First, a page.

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cular rules to every particular case.
But an arrangement of the following nature may perhaps enable a collective body to form a general rule upon the subject.
The indigence which we have been speaking of and classifying, though actually existing, may have arisen from unexpected and uncontrollable events, unaccompanied by any crime or folly of the object,—nay more, attended by actual worth ; from simple improvidence; from idleness, or from vice in various degrees.
The lowest possible description of shelter and clothing, and the lowest species of provision, sufficient merely to support existence, and to continue it, should be afforded to the lowest degree of merit, as generalized in the above scale ; and the gradation should be ascending, until it arises to comfortable, but not superfluous, provision of each kind. Those who are in health may thus have the consequences of their present conduct placed before them as a warning or an example.
In the sound exercise of this discriminative judgement, those who undertake the meritorious office of parochial superintendance will do their duty by acting as faithful stewards to the contributors to the funds destined to the support of the indigent; and they will, as far as our human
and imperfect natures can imitate infallibility, pursue a course analogous to that of God's moral government of the world, by holding up the con
, sequences of vice as the strongest incitement to the practice of virtue. With respect to those who are commencing life, and to whom guilt cannot attach,—to the children of families, where there is an excess beyond what the parents can support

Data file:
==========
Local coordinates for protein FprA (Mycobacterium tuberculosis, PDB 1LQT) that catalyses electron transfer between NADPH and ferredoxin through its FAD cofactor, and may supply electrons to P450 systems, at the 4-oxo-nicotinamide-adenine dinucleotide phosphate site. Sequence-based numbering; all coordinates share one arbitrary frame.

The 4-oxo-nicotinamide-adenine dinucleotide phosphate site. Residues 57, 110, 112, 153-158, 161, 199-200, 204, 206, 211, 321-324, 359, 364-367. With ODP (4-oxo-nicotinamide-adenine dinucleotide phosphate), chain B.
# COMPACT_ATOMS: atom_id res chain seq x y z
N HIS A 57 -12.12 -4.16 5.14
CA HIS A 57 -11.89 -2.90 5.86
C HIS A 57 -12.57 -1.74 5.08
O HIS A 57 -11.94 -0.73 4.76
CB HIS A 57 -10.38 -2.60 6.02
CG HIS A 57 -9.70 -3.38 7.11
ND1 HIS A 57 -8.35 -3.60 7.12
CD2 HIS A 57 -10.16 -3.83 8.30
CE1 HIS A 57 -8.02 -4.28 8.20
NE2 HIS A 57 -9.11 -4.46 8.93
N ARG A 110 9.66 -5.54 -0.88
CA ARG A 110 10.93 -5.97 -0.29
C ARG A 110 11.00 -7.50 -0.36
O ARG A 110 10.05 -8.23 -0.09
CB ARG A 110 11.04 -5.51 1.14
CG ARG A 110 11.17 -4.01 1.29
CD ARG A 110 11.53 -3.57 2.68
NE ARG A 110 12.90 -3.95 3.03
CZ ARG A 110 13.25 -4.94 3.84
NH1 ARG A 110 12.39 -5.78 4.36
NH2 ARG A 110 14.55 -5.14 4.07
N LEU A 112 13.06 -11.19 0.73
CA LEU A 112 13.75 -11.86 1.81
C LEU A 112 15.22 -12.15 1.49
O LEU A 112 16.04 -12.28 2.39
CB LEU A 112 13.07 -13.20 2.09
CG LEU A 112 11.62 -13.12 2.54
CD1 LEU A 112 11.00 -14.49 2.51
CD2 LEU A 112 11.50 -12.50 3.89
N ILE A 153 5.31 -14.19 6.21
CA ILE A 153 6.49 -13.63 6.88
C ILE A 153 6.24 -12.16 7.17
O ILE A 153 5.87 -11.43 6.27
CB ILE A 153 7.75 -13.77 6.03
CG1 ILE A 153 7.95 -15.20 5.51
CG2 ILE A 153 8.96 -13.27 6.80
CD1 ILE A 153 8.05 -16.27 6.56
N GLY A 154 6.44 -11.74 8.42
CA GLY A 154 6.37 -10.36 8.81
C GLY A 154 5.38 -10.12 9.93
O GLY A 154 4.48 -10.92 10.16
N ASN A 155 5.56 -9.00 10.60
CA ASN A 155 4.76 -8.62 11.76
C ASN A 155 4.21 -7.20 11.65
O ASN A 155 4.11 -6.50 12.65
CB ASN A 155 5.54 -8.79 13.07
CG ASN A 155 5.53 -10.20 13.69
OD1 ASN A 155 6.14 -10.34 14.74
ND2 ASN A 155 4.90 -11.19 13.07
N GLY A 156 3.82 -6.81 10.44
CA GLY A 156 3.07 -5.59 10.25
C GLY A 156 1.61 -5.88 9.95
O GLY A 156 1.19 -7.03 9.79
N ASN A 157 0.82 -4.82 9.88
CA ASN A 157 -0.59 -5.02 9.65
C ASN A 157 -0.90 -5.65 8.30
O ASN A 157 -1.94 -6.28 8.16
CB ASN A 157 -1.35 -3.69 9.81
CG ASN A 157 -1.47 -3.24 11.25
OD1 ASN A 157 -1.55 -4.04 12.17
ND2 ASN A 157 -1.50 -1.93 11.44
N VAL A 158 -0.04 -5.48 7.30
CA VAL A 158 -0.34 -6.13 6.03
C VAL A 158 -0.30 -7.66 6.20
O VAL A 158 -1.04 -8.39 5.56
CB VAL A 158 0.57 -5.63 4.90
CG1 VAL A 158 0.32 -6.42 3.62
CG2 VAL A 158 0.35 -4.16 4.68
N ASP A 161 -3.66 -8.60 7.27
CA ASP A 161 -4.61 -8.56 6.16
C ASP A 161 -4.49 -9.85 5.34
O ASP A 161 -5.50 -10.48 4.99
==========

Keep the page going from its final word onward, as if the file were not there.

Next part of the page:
-to the orphan and the illegitimate child,—the discrimination of character is out of the question. But with reference to this part of the general subject, and to that of illegitimacy, as far as it affects the public morals, there are some circumstances to which attention may be usefully drawn.
I think my readers will be disposed to admit the undeniable truth, deduced by Mr. Sumner in the clearest way from Mr. Malthus's general principle of population, that there will be always,
inhabited country, as many persons existing as it will support at all, and always more than it will support well. It was stated at the beginning of this Essay, and I believe truly, that the cultivators of the soil will always form the most indigent class in society. So long as these cultivators were slaves, their pressure on subsistence could not be so great as that of free labourers. We know, in fact, that slavery, which takes away the better half of man, prevents him
also from propagating his species to the same extent as the free labourer *.
Dugald Stewart considers this fact as one of the axioms of political economy. The following abstract of the census of the
United States in 1820 furnishes an additional proof of the above.
Hence it appears that there is a deficiency of no less than fourteen persons of each sex in relation to the assumed number, for the class of 26 and under 45, occasioned, it may be fairly said, by hard labour and the many miseries necessarily attendant on slaveryt.